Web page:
Safe motherhood is a human right
SAFE motherhood means ensuring that all women receive the care they need to be safe and healthy throughout pregnancy and childbirth. Woman right to safe motherhood is not only a right to health; it is a right to life. It is a right to which governments are to be held accountable in monitoring the implementation of human rights treaties.
According to UN and WHO estimates, every day about 800 young women in the prime of their lives give up their life in the process of giving us a new life. In 2013, 289,000 women died of complications of pregnancy and childbirth. At least 7 million women who survive childbirth suffer serious health problems, and a further 50 million women suffer adverse health consequences after childbirth. Of which, 99% occur in developing countries. In Bangladesh every year 12,000 women die due to pregnancy or pregnancy-related causes.
The human right to health was proclaimed in the international human rights treaty, the International Covenant on Economic, Social and Cultural Rights (Article 12) and also United Nations General Assembly Resolution (A/61/338, 13 September, 2006) are recognising the right of everyone to the enjoyment of the highest attainable standard of physical and mental health and also Article 25 (2) of the UDHR states that, motherhood and childhood are entitled to special care and protection. More specifically, the Convention on the Elimination of All Forms of Discrimination against Women , commits governments to “ensure to women appropriate services in connection with pregnancy, confinement and the post-natal period as well as adequate nutrition during pregnancy and lactation.” The UN Human Rights Council Resolution on Preventable Maternal Mortality and Morbidity and Human Rights (A/HRC/11/L. 16/Rev.1, 16 June 2009) recognises eliminating preventable maternal mortality and morbidity, development and human rights challenge, and that a human rights analysis of preventable maternal mortality and morbidity. Two treaty bodies, the Committee on the Elimination of Discrimination against Women (CEDAW) and the Human Rights Committee (HRC), have framed maternal mortality as a violation of women's right to life. In Air India Etc. Etc vs Nergesh Meerza & Ors. Etc. Etc., 1981 AIR 1829, 1982 SCR (1) 438, the Supreme Court of India held that, right to safe motherhood is the part of right to life and liberty, subsequently in Laxmi Mandal v. Deen Dayal Harinagar Hospital & Ors. (W.P. © 8852/2008), the Delhi High Court held that, maternal mortality is a violation of a woman's fundamental right to life.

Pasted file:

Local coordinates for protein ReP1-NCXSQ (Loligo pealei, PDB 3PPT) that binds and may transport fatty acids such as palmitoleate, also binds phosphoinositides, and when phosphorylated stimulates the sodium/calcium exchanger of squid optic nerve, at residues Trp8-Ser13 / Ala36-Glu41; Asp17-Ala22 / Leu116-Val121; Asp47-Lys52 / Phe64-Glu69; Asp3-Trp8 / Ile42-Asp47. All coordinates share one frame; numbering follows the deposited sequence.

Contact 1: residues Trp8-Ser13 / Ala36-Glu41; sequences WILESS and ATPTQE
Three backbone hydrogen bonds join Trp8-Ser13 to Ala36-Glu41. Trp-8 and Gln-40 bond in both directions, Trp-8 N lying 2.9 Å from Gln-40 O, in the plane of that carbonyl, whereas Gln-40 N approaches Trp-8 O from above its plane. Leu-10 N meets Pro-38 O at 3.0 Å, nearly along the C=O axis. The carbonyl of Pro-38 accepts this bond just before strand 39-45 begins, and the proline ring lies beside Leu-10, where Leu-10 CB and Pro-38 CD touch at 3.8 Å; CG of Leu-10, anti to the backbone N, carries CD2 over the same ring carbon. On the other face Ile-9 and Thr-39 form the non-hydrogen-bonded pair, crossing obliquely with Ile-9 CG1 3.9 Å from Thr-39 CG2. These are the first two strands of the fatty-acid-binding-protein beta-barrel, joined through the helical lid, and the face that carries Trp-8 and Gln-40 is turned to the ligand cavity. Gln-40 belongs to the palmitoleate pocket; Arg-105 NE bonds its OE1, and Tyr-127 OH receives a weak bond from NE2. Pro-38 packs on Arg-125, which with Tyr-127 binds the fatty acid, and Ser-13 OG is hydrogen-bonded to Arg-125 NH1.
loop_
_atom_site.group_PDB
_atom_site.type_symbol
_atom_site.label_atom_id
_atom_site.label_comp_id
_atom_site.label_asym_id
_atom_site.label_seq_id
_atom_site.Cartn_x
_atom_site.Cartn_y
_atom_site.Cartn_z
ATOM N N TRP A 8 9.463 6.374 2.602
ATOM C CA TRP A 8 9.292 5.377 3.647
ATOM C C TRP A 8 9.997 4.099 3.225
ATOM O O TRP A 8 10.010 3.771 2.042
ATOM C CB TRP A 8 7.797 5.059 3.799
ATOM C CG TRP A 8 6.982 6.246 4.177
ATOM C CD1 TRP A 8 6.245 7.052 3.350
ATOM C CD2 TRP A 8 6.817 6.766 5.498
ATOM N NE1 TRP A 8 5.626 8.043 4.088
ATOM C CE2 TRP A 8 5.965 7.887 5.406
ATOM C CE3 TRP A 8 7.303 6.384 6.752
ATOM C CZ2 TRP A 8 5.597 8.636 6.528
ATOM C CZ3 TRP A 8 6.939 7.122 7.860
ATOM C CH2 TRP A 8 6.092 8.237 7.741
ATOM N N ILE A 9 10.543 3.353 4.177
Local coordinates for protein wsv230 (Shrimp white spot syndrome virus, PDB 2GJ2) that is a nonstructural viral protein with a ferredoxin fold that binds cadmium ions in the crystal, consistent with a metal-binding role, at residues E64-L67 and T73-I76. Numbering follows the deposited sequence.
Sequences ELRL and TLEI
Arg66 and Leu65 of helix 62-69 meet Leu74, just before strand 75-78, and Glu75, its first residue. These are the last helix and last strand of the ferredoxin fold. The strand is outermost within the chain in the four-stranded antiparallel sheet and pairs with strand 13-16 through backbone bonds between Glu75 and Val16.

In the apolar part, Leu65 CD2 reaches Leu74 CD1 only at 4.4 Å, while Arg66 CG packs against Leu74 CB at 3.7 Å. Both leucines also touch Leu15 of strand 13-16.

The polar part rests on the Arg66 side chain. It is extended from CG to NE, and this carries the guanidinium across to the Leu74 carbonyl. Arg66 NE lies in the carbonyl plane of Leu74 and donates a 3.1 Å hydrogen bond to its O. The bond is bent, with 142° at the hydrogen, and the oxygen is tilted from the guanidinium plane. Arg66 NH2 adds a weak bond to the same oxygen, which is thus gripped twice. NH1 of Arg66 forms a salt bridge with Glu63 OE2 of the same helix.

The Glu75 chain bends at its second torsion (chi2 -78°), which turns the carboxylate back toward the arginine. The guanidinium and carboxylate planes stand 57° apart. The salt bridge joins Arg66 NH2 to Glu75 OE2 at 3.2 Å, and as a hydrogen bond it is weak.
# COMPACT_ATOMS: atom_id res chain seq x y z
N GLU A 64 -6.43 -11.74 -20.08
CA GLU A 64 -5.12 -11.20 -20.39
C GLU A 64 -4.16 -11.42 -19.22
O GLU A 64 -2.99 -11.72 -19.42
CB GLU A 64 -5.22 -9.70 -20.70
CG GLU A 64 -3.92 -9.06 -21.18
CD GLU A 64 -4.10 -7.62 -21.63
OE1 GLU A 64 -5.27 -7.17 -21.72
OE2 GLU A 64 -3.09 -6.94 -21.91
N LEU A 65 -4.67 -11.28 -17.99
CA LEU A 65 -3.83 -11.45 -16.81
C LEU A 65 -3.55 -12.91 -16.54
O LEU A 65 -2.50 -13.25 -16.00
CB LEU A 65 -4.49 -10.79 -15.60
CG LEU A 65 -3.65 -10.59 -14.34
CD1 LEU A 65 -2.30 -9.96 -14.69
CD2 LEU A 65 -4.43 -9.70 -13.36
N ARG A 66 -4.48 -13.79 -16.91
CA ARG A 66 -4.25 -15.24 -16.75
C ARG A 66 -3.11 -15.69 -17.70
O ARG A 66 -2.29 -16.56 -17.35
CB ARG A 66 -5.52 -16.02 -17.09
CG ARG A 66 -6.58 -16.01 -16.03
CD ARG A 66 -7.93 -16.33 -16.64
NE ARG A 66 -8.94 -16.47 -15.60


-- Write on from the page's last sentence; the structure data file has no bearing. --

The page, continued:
Bangladesh is on its way to achieving the Millennium Development (MDG 5) target of reducing the maternal mortality ratio by three-quarters between 1990 and 2015, but the rate of decline needs to speed up over the next decade. Though Bangladesh has national policies and programme to reduce the maternal mortality ratio but yet we have no national legislation to ensure the safe motherhood. Also there is no specific constitutional provision to uphold the safe motherhood. Woman's takes a solemn duty to give birth a new life, so we must recognise their fundamental right to safe motherhood by constitutional way. The state has rigorous responsibility in making motherhood safety for all women. Though Bangladesh has ratified and agreed with above mentioned international instruments but to ensure safe motherhood we have to incorporate with domestic legislation.
Women have the right not to die needlessly in pregnancy or childbirth. When women are risking death to give life, they are entitled to have their own right to life and health protected. A pregnant woman carries the future generation of a country. Due to ensure healthy and good future generation at first we must ensure the safe motherhood. Government has an obligation to ensure the provision of pregnancy-related care in a way that respects the dignity and rights of all women and families, and respect the principles of non-discrimination, equity, transparency, accountability, and participation. Carol Bellamy, Executive Director, UNICEF says that, “Women and girls are the key. If we fail them, we fail their children, we fail their communities, and we fail the very idea of human progress”
The writer is a student of LL.M. at South Asian University, New Delhi, India.